Employees are fed up, and they continue to voluntarily quit their jobs at a record-setting pace. More than 47 million US workers did so in 2021, and millions more have since 2022 began.
And they’re not taking any job they see; they’re being selective. Recent data from the Bureau of Labor Statistics indicates that there have been over 11 million job openings available each of the past three months with data.
A recent global McKinsey study found that 40% of respondents are somewhat likely to quit in the next three to six months. Of those, 18% said their intentions to quit ranged from likely to almost certain.
McKinsey’s research also revealed why so many employees are willing to resign. Three factors were reported by a majority of “about to quit” players:
- 54% of employees don’t feel valued by their organization
- 52% of employees don’t feel valued by their managers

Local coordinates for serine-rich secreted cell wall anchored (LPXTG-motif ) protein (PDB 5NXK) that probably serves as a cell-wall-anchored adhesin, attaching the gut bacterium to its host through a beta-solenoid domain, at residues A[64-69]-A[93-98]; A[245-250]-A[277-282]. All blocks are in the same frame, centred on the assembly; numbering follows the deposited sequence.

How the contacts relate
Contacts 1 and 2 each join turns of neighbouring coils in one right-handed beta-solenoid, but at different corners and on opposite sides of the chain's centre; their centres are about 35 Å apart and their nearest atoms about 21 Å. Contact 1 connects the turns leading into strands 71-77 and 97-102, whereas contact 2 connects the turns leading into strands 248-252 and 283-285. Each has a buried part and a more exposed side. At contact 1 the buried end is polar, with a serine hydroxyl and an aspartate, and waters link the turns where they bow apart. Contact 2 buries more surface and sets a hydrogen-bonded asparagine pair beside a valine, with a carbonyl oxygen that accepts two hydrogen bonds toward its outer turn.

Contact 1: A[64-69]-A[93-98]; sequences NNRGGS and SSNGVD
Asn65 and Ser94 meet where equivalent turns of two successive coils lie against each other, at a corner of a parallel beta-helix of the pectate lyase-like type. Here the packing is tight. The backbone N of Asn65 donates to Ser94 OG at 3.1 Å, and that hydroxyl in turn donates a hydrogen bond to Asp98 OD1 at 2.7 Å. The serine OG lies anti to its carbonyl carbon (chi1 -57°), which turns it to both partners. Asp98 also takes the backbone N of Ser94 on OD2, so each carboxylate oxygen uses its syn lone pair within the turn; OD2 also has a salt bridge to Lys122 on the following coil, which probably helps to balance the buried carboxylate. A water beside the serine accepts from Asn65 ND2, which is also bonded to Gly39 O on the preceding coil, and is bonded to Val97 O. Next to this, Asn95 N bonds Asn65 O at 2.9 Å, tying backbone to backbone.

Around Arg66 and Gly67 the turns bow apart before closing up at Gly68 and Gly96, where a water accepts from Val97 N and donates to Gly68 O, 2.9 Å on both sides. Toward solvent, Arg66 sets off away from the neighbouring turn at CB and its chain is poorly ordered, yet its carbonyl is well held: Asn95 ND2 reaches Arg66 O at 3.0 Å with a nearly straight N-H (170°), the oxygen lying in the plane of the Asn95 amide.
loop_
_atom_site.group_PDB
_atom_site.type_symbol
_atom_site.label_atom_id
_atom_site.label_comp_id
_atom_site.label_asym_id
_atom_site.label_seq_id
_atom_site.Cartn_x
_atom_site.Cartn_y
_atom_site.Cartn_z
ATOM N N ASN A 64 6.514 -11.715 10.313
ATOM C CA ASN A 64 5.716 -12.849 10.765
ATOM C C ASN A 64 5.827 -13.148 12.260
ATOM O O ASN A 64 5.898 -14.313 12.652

- 51% of employees don’t feel a sense of belonging at work
The pandemic has changed what employees expect of their workplaces, their colleagues, and their bosses. Employees have learned they have a voice and they have a choice.
What is clear to many business leaders is that employees of all generations deserve and desire workplaces where they are respected and validated for their ideas, efforts, and contributions every day.
Old-school command-and-control leadership practices will not meet these new employee expectations. In fact, these antiquated behaviors are what have frustrated employees for decades.
Helping employees feel authentically valued and appreciated by their organization and boss — and to feel like they belong in your work team — will take time and intention. A simple approach? Allocate an hour a day to personally thank players for tasks done well and for creative problem-solving.
A more complex approach might be identifying and closing pay gaps — by gender, ethnicity, across countries, etc. This will likely take time and funding, but it is a powerful way to express that everyone is equally valued in your organization.